The output laser beam 11 changes its course at a bending mirror 68, and subsequently it is converged by the condenser lens arranged within the machining head 10 and irradiated onto a workpiece 20, forming a spot having a diameter of less than 0.2 mm thereon.

A shaft control circuit 70 responsive to commands from the CPU 40 controls the rotation of a servomotor 72 via a servoamplifier 71, thereby controlling the motion of a table 75 by way of a ball screw 74 and a nut 73 for control of position of the workpiece 20. Although only a control shaft along the X-axis is shown in FIG. 2, actually, control shafts along the Y-axis and the Z-axis are also provided. A CRT, a liquid crystal display or the like is employed for a display unit 80.

A power sensor 63, which is comprised of a thermoelectric or photoelectric converting element or the like, measures the output power of the laser beam 11 based on a portion of the laser beam partially transmitted through the rear mirror 64. An analog-to-digital converter 62 converts the output from the power sensor 63 to a digital value, which is delivered to the CPU 40.

The machining head 10 is connected to the oxygen gas cylinder 90 and the inactive gas cylinder 91 provided with the electromagnetic valves 90a and 91a, respectively. The electromagnetic valves 90a and 91a are controlled by a valve control circuit 50 which is connected to the CPU 40. The electromagnetic valve 90a is opened to supply the machining head 10 with the oxygen gas when the cutting speed calculated by the CPU 40 is below the saturated cutting speed, and the electromagnetic valve 91a is opened to supply the machining head 10 with the inactive gas when the calculated cutting speed is above the saturated cutting speed.

FIG. 3 is a diagram showing the relationship between the laser output power and the cutting speed exhibited when the present invention is applied. In the illustrated case, a steel sheet having a thickness of 1.0 mm is used for machining. As shown in FIG. 3, when the cutting speed is below the saturated cutting speed, oxygen is supplied as the assist gas in a conventional manner. Accordingly, the laser output power and oxidation reaction energy are well-balanced within this range of the cutting speed, so that the generation of oxides (FeO, Fe3 O4) and the blowing-off of molten metal including the oxides from the workpiece take place efficiently and smoothly. This enables the cutting speed to increase almost in proportion to the laser output power.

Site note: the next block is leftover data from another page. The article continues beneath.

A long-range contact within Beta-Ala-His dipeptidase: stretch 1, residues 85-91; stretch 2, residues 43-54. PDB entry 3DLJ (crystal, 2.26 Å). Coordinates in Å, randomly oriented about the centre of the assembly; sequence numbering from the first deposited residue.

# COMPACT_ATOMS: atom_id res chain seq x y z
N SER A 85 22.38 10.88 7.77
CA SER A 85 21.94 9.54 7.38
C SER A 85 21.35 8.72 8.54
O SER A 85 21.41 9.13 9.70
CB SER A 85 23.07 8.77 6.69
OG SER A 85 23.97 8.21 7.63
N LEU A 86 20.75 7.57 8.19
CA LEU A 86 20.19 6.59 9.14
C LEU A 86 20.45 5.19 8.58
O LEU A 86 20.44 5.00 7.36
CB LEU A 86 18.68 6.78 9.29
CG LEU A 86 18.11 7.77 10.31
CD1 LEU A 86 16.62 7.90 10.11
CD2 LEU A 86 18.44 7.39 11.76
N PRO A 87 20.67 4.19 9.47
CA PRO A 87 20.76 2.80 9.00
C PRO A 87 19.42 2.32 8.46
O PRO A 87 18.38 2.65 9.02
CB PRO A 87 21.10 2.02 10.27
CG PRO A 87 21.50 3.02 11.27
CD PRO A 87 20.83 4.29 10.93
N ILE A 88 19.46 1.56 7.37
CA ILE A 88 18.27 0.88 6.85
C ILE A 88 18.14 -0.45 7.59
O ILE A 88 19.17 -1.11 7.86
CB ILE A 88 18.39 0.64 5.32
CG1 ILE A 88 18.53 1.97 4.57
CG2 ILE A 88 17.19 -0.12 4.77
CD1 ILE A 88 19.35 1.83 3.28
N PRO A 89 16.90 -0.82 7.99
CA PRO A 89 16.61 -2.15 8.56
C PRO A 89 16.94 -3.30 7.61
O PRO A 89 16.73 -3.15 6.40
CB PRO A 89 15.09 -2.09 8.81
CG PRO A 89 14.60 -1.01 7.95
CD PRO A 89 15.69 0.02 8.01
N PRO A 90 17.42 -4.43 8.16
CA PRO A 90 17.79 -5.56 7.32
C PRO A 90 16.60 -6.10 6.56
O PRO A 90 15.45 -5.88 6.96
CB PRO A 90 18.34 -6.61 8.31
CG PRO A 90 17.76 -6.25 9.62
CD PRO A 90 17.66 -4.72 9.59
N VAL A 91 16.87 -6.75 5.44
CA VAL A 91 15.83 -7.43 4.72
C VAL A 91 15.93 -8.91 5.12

On the other hand, when the cutting speed is above the saturated cutting speed, the inactive gas is supplied as the assist gas. This makes it possible to blow off molten metal efficiently to thereby make effective use of the energy of the laser beam irradiated onto the workpiece for cutting. Accordingly, the cutting speed is increased almost in proportion to the laser output power.

As described above, even if the cutting speed is set to a value in excess of the saturated cutting speed, it is possible to increase the cutting speed in proportion to the laser output power, which permits the laser beam machine to deliver performance to its full laser output capacity.

For instance, when the present invention is applied in cutting a 1.0 mm-thick workpiece at a laser output power of 3 kW, a cutting speed of 17 m/min can be attained. For comparison, the cutting speed attainable by punching press is typically 8 m/min, which is the same speed as the saturated cutting speed attainable by the same machine without applying the present invention. When the invention is applied, as mentioned above, it is possible to obtain a cutting speed more than twice as high as the cutting speed attainable by punching press.

Thus, in cutting a workpiece at a higher speed than the saturated cutting speed, an inactive gas or a mixed gas is used as the assist gas, which enables molten metal produced by laser energy to be blown off, achieving a high rate of removal of the molten metal, which makes it possible to increase the cutting speed in proportion to the laser output power. As a result, with a high-output laser beam machine, it is possible to attain a high cutting speed commensurate with the laser output it can attain.